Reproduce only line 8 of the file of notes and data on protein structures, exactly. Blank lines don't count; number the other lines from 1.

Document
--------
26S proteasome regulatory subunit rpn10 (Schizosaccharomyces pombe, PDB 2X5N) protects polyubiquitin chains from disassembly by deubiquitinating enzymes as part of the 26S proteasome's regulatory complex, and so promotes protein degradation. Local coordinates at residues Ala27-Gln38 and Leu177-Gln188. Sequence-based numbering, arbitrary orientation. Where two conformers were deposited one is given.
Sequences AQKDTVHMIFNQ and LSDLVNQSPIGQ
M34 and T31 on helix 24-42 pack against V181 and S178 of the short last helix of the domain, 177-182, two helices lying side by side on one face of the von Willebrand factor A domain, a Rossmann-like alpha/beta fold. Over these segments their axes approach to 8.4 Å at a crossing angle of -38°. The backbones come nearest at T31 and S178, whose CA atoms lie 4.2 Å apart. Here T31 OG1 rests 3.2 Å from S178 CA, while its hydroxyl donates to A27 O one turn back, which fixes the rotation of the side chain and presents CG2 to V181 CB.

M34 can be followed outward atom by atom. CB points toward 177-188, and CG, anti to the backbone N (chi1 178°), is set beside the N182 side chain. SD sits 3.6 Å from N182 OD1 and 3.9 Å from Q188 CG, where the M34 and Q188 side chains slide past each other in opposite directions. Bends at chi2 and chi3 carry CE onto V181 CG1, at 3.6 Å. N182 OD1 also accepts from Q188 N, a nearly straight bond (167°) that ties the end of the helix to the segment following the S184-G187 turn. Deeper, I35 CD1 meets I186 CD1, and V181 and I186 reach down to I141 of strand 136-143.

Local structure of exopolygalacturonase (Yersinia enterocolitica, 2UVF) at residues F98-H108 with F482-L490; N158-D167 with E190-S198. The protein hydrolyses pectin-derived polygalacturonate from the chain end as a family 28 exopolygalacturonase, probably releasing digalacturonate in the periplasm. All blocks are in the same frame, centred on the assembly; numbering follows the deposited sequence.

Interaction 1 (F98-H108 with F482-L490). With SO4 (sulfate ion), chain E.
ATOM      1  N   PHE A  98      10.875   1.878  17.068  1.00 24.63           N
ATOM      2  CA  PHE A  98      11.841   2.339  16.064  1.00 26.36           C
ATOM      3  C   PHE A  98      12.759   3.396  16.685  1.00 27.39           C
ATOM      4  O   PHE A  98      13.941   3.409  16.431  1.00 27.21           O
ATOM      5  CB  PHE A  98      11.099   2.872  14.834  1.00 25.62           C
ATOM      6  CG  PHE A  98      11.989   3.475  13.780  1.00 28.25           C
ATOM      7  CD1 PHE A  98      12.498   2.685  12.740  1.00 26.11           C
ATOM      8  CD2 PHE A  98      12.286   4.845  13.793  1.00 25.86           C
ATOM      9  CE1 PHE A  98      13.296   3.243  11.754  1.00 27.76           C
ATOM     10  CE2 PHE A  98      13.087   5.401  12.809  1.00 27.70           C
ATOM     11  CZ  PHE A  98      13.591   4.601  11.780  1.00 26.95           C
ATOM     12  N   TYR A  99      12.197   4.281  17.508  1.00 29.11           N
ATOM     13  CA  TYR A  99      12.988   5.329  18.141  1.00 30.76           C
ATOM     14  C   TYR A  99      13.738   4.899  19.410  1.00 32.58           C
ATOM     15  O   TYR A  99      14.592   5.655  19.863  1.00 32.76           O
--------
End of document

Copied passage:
ATOM      2  CA  PHE A  98      11.841   2.339  16.064  1.00 26.36           C